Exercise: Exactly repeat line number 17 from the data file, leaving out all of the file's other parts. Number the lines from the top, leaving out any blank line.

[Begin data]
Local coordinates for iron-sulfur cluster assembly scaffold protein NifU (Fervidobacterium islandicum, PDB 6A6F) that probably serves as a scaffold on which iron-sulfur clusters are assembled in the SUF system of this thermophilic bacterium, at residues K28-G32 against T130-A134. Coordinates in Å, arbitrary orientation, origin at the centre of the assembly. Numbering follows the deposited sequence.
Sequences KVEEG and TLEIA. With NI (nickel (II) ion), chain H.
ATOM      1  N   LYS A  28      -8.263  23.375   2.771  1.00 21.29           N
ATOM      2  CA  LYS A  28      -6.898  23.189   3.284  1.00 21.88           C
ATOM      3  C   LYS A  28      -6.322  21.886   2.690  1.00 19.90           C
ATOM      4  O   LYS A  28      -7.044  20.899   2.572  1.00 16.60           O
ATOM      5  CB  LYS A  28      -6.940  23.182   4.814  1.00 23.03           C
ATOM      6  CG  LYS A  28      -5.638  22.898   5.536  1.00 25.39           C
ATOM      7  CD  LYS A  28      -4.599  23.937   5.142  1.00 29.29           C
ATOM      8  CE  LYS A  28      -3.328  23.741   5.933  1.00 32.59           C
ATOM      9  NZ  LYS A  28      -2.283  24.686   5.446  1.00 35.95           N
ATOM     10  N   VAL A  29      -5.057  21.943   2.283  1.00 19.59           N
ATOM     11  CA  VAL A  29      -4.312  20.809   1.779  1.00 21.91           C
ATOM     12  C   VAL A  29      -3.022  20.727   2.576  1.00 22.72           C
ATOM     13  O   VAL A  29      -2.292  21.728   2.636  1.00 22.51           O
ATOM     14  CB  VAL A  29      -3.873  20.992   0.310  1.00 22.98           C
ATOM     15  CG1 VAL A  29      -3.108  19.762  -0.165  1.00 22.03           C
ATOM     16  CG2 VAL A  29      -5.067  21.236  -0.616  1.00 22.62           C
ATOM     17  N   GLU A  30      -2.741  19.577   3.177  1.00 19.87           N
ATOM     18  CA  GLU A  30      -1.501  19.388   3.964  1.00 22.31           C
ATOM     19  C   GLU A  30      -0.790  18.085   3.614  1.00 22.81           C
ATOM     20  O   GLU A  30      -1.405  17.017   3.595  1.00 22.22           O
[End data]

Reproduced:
ATOM     15  CG1 VAL A  29      -3.108  19.762  -0.165  1.00 22.03           C